Issue 92, Winter 2003/2004
- In Harrisonburg, VA, the home of a professor and her family was set on fire along with the anti-war sign they had displayed. Cindy Hunter, Sam Nickels and their children were driven from their blazing home for expressing their political views. Community members rallied for free speech with signs saying “I thought this was America,” and denounced the arson as “domestic terrorism.”
- Sharon Huff must have been stunned when her seven-year-old son was disciplined in second-grade at Ernest Gallet Elementary School in Lousiana’s Lafayette Parish for telling another child that his mother is gay and explaining that “gay is when a girl likes a girl.” He was sent home with a teacher’s note saying, “This kind of discussion is not acceptable in my room.” The child was required to write several times, “I will never use the word ‘gay’ in school again.” The ACLU has asked the district to apologize for violating the child’s constitutional rights. The school board has scheduled a special meeting to consider the teacher’s actions.
- According to Amnesty International, Miami police used excessive force on reporters and protesters at the Free Trade Agreement meetings in November. A coalition of labor, environmental and anti-globalization groups charged that police used rubber bullets and pepper spray on peaceful protesters, handcuffed them at gunpoint, and denied food, water, and medicine to dozens they jailed. The United Steelworkers of America is seeking a Congressional investigation.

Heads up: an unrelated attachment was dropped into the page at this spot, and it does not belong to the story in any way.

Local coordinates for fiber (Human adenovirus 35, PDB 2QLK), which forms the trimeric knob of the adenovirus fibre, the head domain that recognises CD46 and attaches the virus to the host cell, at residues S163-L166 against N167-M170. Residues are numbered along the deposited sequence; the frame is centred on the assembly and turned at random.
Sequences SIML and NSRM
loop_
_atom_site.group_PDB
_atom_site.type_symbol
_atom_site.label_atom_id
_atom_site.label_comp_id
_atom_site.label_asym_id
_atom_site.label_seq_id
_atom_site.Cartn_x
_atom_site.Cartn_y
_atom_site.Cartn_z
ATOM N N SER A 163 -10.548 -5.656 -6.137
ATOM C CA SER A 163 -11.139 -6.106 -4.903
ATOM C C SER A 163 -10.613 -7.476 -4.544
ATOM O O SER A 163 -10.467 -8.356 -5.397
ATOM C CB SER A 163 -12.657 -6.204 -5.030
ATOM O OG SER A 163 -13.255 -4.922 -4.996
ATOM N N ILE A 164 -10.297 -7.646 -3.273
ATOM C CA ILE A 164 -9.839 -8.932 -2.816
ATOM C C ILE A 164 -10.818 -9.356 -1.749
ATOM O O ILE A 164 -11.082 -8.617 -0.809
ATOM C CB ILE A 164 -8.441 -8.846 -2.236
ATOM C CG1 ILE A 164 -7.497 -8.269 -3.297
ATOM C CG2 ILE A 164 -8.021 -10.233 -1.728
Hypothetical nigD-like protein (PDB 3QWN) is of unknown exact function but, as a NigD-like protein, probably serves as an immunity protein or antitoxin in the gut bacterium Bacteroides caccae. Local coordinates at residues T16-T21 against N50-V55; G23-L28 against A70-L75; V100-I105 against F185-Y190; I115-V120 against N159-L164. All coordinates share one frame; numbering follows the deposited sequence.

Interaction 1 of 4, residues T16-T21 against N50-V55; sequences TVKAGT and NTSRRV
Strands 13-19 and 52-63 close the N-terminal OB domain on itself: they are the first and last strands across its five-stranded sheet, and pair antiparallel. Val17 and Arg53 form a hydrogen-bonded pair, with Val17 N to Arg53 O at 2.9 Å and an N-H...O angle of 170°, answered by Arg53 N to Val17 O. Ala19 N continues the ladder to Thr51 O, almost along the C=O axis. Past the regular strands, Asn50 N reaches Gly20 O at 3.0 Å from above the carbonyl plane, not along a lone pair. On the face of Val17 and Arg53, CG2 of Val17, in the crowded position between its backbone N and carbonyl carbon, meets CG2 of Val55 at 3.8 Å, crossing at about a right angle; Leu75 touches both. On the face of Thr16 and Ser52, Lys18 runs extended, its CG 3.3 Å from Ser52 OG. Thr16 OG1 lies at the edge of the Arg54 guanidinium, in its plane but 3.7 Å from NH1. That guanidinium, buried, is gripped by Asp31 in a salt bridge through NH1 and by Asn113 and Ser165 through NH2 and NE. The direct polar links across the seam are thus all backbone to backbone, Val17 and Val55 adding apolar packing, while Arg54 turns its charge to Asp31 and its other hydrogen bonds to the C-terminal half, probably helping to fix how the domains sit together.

- Speaking of dissent, the Bush administration has instituted an oxymoronic policy of “free speech zones” away from his motorcades where people carrying signs opposed to administration policies are relegated—out of sight and hearing of the President. Those carrying friendly messages are welcome in the President’s vicinity.
- Political art is not welcome in the Fairfield Center for the Arts in California, so discovered artist Jim Kimberly who was asked to remove his sculpture from display shortly after jurors had accepted it. The work, The Super Imposer, is an interactive sculpture consisting of a stationary bike with a panel of an American flag on one side and an image of Osama bin Laden on the other. When it is pedaled, the two images fuse. The piece was declared a “fire hazard” after it aroused controversy.
- Advanced English high school students in Fort Cherry, PA, were told to hand up their books—Michael Meyer’s Bedford Introduction to Literature—when four of its selections were challenged: Ralph Ellison’s Invisible Man, Alice Munro’s Wild Swans, Alice McDermott’s Enough and Lust by Susan Minot. Other books currently under fire include Judy Blume’s Deenie in Jacksonville, FL; John Steinbeck’s Of Mice and Men, Mark Twain’s Adventures of Huckleberry Finn, and Harper Lee’s To Kill a Mockingbird in Normal, IL; Stephen Chbosky’s The Perks of Being a Wallflower in Massapequa, NY; Robie Harris’ It’s Perfectly Normal in Greeley, CO. In Modesto, CA, the decision to remove Always Running: La Vida Loca: Gang Days in L.A. by award-winner Louis Rodriguez from junior high classes was overturned.